Spike Lee’s Bamboozled left many audiences feeling befuddled when it came out, but in the years that have passed it also remains so heavily relevant, which is a sentiment that still rings true even today. Being his own riff on Sidney Lumet’s Network, an already timeless satire as is, Bamboozled exemplifies Spike at arguably his most confrontational since Do the Right Thing. Yet with that having been said, for the film’s initial release in 2000, it seemed as if audiences were not ready for what Spike Lee had opened up moviegoers to; although now seems like a perfect time to look back at what may also be Spike Lee’s most underrated film. Misunderstood upon its initial release, this is also not the first time a joint by Spike Lee has been the subject of such scrutiny, but to be able to see Bamboozled receiving the re-evaluation it deserves only feels incredibly reassuring.
Akin to Network, Bamboozled tells a story about television networks and their relationship with the people who create on their behalf, but as per the course for Spike Lee he also takes that template to lay upon his viewers a more confrontational angle. Starring Damon Wayans as Pierre Delacroix, an uptight but intelligent television writer continuously frustrated with his white boss, Thomas Dunwitty (Michael Rapaport), for rejecting his sitcom ideas as “Bill Cosby clones.” In an attempt to get fired from his network, he pitches Mantan: a modern-day minstrel show with black actors wearing blackface, as well as hugely racist stereotypes but his plan backfires after the pilot becomes a success – and riots only ensue coming forward.
There’s absolutely no subtlety present in the way Spike Lee gets his message across to the viewers, but when talking the sort of issues that he chooses to tackle it only fits that he hits his audience akin to a sledgehammer. Here, we’re already left to look at the most uncomfortable images that have long been rooted within classic Hollywood, it makes you cringe even to think about how outright dehumanizing they are even by concept. But in Spike Lee’s eyes, there’s an audience out there for material like this no matter how much we hear white viewers tauting themselves as allies to the African American community – something he leaves you to think about through how the audiences onscreen take to Mantan.
It’s easy to see Bamboozled as a product that came from frustration regarding how Spike Lee’s own public persona has been perceived by many: an angry black filmmaker ranting about issues that white audiences think that we’ve already gone past. Yet in the years that have come ever since Bamboozled was released, the film’s commentary only seems more ahead of its time than anything. These offensive caricatures have been hammered into the minds of the general public by the media over the years to the point that we’ve become so used to seeing them over the years, they often go unchallenged by the masses as part of a grander delusion that they were issues of the past. Upon seeing them come back up here, it’s very funny but also highly uncomfortable, especially as it serves as a reminder that these issues within the media still remain prevalent as of today.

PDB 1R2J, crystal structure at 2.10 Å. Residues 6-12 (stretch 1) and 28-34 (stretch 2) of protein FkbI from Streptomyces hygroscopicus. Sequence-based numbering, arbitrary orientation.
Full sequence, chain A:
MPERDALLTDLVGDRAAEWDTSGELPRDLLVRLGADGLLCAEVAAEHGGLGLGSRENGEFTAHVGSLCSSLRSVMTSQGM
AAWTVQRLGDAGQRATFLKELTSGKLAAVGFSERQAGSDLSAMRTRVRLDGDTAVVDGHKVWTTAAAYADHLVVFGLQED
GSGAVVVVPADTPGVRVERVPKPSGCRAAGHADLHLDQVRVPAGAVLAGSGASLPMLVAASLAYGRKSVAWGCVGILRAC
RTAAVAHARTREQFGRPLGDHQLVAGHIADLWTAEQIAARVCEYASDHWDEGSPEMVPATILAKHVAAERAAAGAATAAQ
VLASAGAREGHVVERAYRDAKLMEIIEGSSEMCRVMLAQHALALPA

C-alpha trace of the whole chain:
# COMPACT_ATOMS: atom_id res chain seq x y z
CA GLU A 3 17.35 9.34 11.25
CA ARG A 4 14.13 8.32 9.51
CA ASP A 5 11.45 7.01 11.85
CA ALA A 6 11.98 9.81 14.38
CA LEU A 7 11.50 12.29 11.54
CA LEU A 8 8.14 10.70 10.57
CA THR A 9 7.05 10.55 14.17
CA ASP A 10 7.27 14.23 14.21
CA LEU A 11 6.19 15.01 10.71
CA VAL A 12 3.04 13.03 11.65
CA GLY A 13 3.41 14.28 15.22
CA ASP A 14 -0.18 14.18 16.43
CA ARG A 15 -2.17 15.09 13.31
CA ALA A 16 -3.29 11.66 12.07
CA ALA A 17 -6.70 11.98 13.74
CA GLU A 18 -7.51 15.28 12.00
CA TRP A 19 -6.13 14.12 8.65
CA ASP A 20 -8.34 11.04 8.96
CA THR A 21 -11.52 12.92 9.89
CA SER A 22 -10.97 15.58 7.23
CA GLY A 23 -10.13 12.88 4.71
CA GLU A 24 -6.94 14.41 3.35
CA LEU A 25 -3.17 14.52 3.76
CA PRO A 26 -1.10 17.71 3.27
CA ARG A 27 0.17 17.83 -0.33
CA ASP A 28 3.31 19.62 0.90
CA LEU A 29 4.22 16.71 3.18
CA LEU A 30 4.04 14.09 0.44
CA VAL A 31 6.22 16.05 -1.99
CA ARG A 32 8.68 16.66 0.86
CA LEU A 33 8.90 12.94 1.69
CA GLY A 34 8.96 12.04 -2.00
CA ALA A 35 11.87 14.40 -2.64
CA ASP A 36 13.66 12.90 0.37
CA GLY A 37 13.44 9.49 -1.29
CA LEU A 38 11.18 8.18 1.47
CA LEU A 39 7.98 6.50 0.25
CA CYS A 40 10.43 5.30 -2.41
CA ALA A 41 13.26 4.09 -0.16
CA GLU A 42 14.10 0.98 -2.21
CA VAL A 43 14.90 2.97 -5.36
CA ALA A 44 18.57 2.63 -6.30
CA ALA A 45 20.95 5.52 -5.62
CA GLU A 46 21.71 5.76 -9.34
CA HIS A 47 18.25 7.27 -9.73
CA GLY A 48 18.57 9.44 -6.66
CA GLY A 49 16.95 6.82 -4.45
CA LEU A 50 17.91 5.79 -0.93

The film’s greatest strengths come from its provocative nature; something that could only have ever been made from its time – but also the running prescience that can be felt from the development of the media landscape ever since. There will always be this reminder of what history has contributed to regarding the portrayals of black people in media, with irreparable consequences as they continually are rewarded over time. Lashing back at the fact that Spike Lee had lost out on a Best Picture Oscar nomination to Driving Miss Daisy, which since has happened again with Green Book, a better picture of the damage can only be summed up in the film’s ending; where you have a montage of offensive caricatures that have been hammered into the public’s memory. Beyond the blackface performances, the offensive stereotypes that have stigmatized black people come out one by one, from Gone with the Wind to Amos ‘n Andy, all speak a great deal towards how much work can be done to repair the landscape. From watching Damon Wayans alone (in his best onscreen role for film), it’s easy to find yourself cringing, but that uncomfortable feeling is also what best sums up what it feels like to have been the target through the years.
Bamboozled would almost be impossible to make again even today, but the initial response nonetheless speaks to how much the media landscape needs to be radically revamped in the years that have since followed. Spike Lee may be an incredibly man behind the camera, but it’s impossible to come out watching his films without feeling where that anger comes from, and it’s also what makes his films all the more wonderful. And it just so happens that through a politically incorrect comedy that’s set out to make you cringe from first moment to last, it’ll only open your own eyes up now to the ongoing problems that we’re unwilling to acknowledge today. It’s a sledgehammer to your senses, but that’s where Spike Lee finds himself working best, especially given the subject matter.
Watch the trailer right here.
All images via New Line Cinema.
Directed by Spike Lee
Screenplay by Spike Lee
Produced by Jon Kilik, Spike Lee
Starring Damon Wayans, Savion Glover, Jada Pinkett Smith, Michael Rapaport, Tommy Davidson
Release Date: October 6, 2000
Running Time: 135 minutes